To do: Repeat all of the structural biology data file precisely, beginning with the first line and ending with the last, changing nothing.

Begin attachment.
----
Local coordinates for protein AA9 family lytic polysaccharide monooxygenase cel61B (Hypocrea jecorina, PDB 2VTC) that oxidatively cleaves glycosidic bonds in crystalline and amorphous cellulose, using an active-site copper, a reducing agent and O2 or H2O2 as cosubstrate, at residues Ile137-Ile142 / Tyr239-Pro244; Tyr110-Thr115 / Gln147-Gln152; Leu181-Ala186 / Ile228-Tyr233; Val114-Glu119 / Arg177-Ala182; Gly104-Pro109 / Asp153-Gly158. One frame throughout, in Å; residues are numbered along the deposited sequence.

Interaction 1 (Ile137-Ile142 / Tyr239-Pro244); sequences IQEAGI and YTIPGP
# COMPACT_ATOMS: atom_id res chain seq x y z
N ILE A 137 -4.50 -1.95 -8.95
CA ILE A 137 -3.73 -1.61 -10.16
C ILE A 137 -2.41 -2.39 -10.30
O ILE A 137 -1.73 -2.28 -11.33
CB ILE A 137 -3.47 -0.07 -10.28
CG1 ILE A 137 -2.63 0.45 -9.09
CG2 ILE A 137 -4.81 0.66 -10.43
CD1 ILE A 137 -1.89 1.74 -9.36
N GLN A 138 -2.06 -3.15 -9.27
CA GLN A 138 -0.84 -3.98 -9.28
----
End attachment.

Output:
Local coordinates for protein AA9 family lytic polysaccharide monooxygenase cel61B (Hypocrea jecorina, PDB 2VTC) that oxidatively cleaves glycosidic bonds in crystalline and amorphous cellulose, using an active-site copper, a reducing agent and O2 or H2O2 as cosubstrate, at residues Ile137-Ile142 / Tyr239-Pro244; Tyr110-Thr115 / Gln147-Gln152; Leu181-Ala186 / Ile228-Tyr233; Val114-Glu119 / Arg177-Ala182; Gly104-Pro109 / Asp153-Gly158. One frame throughout, in Å; residues are numbered along the deposited sequence.

Interaction 1 (Ile137-Ile142 / Tyr239-Pro244); sequences IQEAGI and YTIPGP
# COMPACT_ATOMS: atom_id res chain seq x y z
N ILE A 137 -4.50 -1.95 -8.95
CA ILE A 137 -3.73 -1.61 -10.16
C ILE A 137 -2.41 -2.39 -10.30
O ILE A 137 -1.73 -2.28 -11.33
CB ILE A 137 -3.47 -0.07 -10.28
CG1 ILE A 137 -2.63 0.45 -9.09
CG2 ILE A 137 -4.81 0.66 -10.43
CD1 ILE A 137 -1.89 1.74 -9.36
N GLN A 138 -2.06 -3.15 -9.27
CA GLN A 138 -0.84 -3.98 -9.28